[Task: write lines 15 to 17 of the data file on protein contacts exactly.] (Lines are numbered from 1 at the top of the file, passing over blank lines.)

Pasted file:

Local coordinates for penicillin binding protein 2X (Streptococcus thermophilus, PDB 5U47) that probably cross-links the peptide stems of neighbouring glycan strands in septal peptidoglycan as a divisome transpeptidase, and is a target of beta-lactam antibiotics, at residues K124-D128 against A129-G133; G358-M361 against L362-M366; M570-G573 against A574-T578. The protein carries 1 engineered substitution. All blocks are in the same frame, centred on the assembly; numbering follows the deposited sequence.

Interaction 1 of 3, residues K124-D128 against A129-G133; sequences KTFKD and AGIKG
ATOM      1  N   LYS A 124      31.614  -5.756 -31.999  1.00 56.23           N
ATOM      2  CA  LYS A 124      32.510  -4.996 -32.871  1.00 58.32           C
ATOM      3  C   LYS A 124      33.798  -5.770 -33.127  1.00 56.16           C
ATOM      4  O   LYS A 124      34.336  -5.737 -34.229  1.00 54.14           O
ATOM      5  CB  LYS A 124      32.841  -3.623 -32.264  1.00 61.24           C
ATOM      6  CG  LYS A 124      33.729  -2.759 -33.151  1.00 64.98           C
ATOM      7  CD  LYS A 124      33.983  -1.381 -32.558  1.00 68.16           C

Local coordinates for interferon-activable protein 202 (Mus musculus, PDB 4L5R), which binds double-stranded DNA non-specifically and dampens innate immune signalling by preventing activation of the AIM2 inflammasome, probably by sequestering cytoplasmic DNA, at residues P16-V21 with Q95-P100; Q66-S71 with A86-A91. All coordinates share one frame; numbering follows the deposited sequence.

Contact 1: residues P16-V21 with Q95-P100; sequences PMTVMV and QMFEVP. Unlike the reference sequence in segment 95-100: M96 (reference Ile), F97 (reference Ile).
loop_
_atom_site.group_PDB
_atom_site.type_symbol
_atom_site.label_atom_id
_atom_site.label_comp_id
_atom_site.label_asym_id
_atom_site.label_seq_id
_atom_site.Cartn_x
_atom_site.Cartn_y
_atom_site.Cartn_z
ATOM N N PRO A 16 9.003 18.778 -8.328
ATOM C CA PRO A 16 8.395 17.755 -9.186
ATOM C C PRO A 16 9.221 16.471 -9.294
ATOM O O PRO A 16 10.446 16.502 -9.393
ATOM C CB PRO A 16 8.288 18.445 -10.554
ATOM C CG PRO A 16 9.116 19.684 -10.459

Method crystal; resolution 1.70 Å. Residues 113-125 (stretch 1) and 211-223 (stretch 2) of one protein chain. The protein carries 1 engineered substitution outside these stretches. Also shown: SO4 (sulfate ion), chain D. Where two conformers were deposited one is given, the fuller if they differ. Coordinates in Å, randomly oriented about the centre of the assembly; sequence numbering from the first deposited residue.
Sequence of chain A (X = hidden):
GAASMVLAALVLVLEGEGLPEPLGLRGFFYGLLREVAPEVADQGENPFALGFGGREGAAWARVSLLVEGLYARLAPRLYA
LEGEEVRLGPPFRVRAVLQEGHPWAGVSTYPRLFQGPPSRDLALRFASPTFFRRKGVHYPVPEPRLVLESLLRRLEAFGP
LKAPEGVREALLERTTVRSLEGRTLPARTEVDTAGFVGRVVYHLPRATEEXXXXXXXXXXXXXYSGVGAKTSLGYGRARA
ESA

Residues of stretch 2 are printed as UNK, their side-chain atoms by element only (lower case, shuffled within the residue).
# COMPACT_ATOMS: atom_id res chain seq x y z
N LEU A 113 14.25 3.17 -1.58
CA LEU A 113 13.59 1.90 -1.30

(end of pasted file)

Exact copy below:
_atom_site.label_atom_id
_atom_site.label_comp_id
_atom_site.label_asym_id